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Title: Make an owner-drawn ListBox in C#

owner-drawn ListBox

This example shows how you can make an owner-drawn ListBox. Normally a ListBox displays a textual representation of its objects, but you can change that behavior to make it display anything you can draw. This example displays some multi-line text entries.

The form's Load event handler uses the following code to make its ListBox owner-drawn and to create some multi-line text items.

// Make the ListBox owner drawn. private void Form1_Load(object sender, EventArgs e) { lstChoices.DrawMode = DrawMode.OwnerDrawVariable; // Create some items. lstChoices.Items.Add("Name: Mercury\nMass: 0.055 Earths\nYear: 87.9691 Earth days\nTemp: 183 °C to 427 °C"); lstChoices.Items.Add("Name: Venus\nMass: 0.815 Earths\nYear: 243 Earth days"); lstChoices.Items.Add("Name: Earth\nMass: 1.0 Earths\nYear: 365.256 Earth days"); lstChoices.Items.Add("Name: Mars\nMass: 0.107 Earths\nYear: 686.971 Earth days"); }

When you make a ListBox owner-drawn, you must provide it with two event handlers: MeasureItem to determine how big the items should be and DrawItem to draw the items. The following code shows the example's MeasureItem event handler.

// Calculate the size of an item. private int ItemMargin = 5; private void lstChoices_MeasureItem(object sender, MeasureItemEventArgs e) { // Get the ListBox and the item. ListBox lst = sender as ListBox; string txt = (string)lst.Items[e.Index]; // Measure the string. SizeF txt_size = e.Graphics.MeasureString(txt, this.Font); // Set the required size. e.ItemHeight = (int)txt_size.Height + 2 * ItemMargin; e.ItemWidth = (int)txt_size.Width; }

This code gets the ListBox from the event handler's sender parameter. It then gets the ListBox item that it should draw.

Next the code uses MeasureString to see how big the text will be when drawn. It adds twice the desired margin to the height and returns the resulting size through the e.ItemHeight and e.ItemWidth parameters.

The following code shows the program's DrawItem event handler.

// Draw the item. private void lstChoices_DrawItem(object sender, DrawItemEventArgs e) { // Get the ListBox and the item. ListBox lst = sender as ListBox; string txt = (string)lst.Items[e.Index]; // Draw the background. e.DrawBackground(); // See if the item is selected. if ((e.State & DrawItemState.Selected) == DrawItemState.Selected) { // Selected. Draw with the system highlight color. e.Graphics.DrawString(txt, this.Font, SystemBrushes.HighlightText, e.Bounds.Left, e.Bounds.Top + ItemMargin); } else { // Not selected. Draw with ListBox's foreground color. using (SolidBrush br = new SolidBrush(e.ForeColor)) { e.Graphics.DrawString(txt, this.Font, br, e.Bounds.Left, e.Bounds.Top + ItemMargin); } } // Draw the focus rectangle if appropriate. e.DrawFocusRectangle(); }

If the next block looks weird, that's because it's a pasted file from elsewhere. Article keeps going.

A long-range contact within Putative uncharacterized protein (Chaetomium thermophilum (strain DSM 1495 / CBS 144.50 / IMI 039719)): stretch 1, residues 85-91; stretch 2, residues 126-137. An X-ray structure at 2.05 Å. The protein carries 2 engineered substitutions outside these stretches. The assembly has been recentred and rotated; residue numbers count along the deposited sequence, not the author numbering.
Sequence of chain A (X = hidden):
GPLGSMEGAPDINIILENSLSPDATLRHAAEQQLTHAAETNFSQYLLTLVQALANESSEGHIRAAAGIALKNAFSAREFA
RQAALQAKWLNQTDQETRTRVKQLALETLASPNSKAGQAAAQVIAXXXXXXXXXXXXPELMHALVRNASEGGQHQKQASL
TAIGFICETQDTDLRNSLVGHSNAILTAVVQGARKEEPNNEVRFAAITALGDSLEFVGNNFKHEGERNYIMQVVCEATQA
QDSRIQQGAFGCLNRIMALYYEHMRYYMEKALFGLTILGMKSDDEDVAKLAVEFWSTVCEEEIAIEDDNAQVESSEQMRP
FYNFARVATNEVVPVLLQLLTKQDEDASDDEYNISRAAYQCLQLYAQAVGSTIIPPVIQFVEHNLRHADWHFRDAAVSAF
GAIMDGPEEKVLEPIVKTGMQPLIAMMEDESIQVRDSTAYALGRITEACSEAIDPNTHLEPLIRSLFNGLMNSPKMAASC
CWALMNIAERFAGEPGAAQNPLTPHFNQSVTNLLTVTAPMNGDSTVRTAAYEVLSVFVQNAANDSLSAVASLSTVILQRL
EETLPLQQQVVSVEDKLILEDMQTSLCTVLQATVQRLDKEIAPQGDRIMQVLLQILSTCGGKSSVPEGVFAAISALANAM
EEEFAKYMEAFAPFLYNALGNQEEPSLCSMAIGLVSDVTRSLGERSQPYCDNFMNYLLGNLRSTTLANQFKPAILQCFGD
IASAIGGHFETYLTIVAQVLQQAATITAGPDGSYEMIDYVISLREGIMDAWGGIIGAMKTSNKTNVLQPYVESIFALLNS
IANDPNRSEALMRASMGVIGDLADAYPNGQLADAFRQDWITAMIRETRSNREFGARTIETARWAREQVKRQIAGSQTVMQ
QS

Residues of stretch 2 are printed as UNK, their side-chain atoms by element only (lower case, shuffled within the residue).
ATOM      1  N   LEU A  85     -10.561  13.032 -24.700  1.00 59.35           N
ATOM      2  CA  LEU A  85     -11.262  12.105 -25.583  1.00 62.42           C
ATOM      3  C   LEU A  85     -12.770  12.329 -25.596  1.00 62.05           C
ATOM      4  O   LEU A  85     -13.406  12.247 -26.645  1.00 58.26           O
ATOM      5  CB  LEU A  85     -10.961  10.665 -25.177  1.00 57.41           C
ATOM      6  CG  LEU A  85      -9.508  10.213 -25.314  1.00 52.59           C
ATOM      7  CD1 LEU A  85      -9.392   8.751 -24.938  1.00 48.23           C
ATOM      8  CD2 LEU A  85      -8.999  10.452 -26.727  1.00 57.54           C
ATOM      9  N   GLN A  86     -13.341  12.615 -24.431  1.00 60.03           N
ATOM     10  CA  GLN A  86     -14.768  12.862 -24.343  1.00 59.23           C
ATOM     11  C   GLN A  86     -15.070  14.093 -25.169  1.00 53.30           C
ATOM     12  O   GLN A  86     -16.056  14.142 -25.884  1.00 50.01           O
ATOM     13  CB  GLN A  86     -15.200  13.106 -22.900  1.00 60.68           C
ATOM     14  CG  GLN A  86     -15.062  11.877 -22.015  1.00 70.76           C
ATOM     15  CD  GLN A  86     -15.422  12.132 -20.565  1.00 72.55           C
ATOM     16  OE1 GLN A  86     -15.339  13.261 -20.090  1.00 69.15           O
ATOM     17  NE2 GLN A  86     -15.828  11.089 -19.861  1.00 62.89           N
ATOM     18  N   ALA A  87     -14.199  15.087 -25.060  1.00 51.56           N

The code gets the ListBox and the item to draw as before. It then calls e.DrawBackground to draw an appropriate background. This automatically uses the correct color depending on whether the item is currently selected

The code then checks the e.State parameter to see if the Selected flag is set. If the flag is set, the program draws the item's text using the system's HighlightText brush. If the flag is not set, the program creates a brush using the ListBox control's foreground color and draws the item with it.

After it has drawn the item, the program calls e.DrawFocusRectangle to draw a focus rectangle around the item if appropriate.

Drawing an owner-drawn ListBox is a lot more work that letting the control handle everything for you, but it gives you a lot of flexibility. My next post will show how you can add pictures to ListBox entries.

Download the example to experiment with it and to see additional details.

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